The previously described versions of the present invention have many advantages over the existing art. The benefits of the present invention and the problems it solves can be divided into several categories.
First, the present invention enables a system to download data from a party to another party in a much more convenient way than what exists today. Data are downloaded in a secure manner. Since the DDR unit is a distinct entity from the other devices, a user will be better protected from external attacks from the Internet than if they were directly downloading the data. There is no need for the user to leave the user's computer turned on for a long time when downloading data; the DDR unit thus completely isolates the user from risks like hackers, virus, data and identity theft on the user's PC, or other cybercrimes.
Data can be downloaded continuously. Since the DDR unit is “always on” and the download of the data is done independently of the other devices, the DDR unit can download data at all times, continuously, throughout the day, whether the other devices (like the PC) are turned on or not. This will enable the user to transfer data smoothly and with a good average transfer speed since the DDR unit can exploit the full bandwidth of the network during non-peak hours (e.g. night, see
Data can be downloaded at very high-speed. An algorithm can be integrated in the DDR unit and the dispatch server that is able to optimize transfers between the proxy servers of the different DDR units (see section III. D.). This optimization method is used as often as possible by carefully selecting the files to be transferred in a user's priority queue. The DDR units are also able to find the fastest nodes (usually the closest other DDR units in the network) that can transfer data. This optimization method results in minimal load for the backbone of the access service provider (e.g. ISP) and gives an extremely fast download speed to the end-users.
Many different types of data can be downloaded. The DDR unit can be used to transfer multimedia data from different on-demand service providers or it can be used to facilitate the transfer of standard files in FTP, HTTP, professional intranet, or file-sharing utilities. The data can be used for immediate playback or they can be transferred to a PC/portable multimedia player.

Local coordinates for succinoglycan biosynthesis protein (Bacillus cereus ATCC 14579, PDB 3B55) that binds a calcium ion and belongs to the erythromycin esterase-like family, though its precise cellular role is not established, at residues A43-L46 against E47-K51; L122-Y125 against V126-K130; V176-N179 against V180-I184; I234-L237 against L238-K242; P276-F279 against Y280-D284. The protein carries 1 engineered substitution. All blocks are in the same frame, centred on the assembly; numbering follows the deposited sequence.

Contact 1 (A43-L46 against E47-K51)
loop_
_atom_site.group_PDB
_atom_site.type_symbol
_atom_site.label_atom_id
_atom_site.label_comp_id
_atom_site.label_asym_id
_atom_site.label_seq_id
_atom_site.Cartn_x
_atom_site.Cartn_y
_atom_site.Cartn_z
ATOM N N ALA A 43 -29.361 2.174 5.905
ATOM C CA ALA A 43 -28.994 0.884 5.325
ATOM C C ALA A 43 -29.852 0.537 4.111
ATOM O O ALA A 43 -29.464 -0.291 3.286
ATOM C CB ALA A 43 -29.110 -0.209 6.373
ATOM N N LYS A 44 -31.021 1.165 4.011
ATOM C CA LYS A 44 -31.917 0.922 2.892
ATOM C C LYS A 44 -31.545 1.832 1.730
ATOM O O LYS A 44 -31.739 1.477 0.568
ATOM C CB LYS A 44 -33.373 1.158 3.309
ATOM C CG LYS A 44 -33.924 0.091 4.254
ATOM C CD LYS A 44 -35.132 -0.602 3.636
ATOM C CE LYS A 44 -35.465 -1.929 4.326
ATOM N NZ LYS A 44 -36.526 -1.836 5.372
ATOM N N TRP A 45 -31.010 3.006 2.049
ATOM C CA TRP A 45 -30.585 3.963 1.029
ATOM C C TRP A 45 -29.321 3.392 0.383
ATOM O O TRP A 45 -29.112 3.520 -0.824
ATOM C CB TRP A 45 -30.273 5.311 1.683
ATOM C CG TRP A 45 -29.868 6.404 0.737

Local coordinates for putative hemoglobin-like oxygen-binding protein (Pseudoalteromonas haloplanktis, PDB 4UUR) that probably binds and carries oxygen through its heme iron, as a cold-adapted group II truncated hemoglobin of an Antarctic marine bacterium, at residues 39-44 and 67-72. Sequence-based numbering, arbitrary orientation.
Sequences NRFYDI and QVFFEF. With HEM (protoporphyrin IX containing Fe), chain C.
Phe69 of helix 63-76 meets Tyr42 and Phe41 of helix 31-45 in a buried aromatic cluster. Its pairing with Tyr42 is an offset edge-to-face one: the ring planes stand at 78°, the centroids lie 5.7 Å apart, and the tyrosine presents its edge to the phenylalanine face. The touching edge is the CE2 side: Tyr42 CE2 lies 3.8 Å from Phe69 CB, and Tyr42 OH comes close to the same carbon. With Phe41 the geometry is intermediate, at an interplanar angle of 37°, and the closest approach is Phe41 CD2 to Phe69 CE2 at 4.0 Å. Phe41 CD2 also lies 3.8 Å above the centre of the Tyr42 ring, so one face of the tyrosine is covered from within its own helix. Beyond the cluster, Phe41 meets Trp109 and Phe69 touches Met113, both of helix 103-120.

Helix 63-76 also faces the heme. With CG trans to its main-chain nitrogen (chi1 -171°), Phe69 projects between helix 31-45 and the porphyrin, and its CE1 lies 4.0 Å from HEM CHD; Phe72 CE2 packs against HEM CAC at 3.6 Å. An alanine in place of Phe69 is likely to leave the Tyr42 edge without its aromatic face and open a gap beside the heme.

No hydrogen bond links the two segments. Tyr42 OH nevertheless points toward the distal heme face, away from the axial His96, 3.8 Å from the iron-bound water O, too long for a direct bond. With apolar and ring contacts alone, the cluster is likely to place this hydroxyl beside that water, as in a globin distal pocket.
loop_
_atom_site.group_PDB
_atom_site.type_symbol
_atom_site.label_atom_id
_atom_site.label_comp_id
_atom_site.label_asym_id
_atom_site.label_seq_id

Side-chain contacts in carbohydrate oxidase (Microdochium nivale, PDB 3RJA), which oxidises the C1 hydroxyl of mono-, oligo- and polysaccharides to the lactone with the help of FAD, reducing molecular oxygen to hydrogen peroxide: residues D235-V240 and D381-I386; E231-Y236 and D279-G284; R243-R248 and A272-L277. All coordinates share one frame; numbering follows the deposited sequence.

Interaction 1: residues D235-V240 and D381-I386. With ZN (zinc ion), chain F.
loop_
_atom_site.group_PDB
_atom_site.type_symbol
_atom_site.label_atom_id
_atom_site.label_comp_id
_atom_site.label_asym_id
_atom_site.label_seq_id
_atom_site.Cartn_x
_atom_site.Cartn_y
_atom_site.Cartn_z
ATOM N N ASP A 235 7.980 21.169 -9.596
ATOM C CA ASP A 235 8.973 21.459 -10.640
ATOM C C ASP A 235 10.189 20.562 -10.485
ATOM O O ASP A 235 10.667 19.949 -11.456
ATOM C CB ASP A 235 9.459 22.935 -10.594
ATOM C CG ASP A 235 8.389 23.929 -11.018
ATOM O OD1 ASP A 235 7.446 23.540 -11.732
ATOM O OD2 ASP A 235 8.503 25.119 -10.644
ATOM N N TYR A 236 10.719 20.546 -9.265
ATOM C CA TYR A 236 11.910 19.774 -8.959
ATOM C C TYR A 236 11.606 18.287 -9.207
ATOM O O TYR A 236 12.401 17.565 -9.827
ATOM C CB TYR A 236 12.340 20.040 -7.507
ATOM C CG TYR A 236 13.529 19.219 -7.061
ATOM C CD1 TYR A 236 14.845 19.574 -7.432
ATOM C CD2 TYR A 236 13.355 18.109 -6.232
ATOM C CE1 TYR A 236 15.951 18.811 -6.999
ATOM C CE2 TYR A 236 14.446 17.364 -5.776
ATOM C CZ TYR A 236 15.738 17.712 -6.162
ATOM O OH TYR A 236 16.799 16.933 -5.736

Second, the present invention allows multimedia data to be distributed in a manner superior to the existing art. Multimedia data are distributed in a very secure method for the parties supplying the content. The closed network formed by the DDR units, combined with a strong encryption mechanism and an embedded DRM method, is used to guarantee to the content owners that the content will not be tampered, altered or used in other conditions than agreed with the user.
Multimedia data can be transferred at a very low cost. The DDR units are interconnected together to form a closed sub-network and an algorithm can enable the DDR units to move multimedia data to/from each other without the intervention of an expensive central file server. There is no need for the operators to buy expensive streaming servers, complex routers or high-speed modulators. This results in a much to cheaper Multimedia-on-Demand solution and extremely low operating costs. For example, since there no necessity to maintain expensive delivery networks (including additional servers, bandwidth capacity and cabling), on-demand service providers will be able charge lower monthly network subscription fees to their customers, thus liberating them of the tyranny of monthly bills, especially if they do not watch anything during that month.
Users can have access to image and sound in a higher definition. Since data can be transferred most, if not all the time, bigger multimedia files can be distributed than with other on-demand systems over electronic networks and therefore the resolution and quality of the multimedia files can be much better than with the real-time “streaming” multimedia providers that must lower the resolution of the movies to decrease bandwidth usage.
Many more users can have access to on-demand multimedia data than with the current on-demand services. The DDR system can be used over a simple, existing, network infrastructure like the Internet. The only requirement to have access to the DDR system is to have a DDR unit and a broadband connection. In comparison, other services require satellite dishes, set-top-box receivers, digital tuners, or other expensive subscription plans. They also focus on broadcasting popular new releases, and neglecting others, as a limited number of movies can be delivered at the same time.
A much more convenient choice is given to the users to choose the titles they want. State-of-the-art selection tools are given to the user and will help the user to make the selection of the titles they want to watch.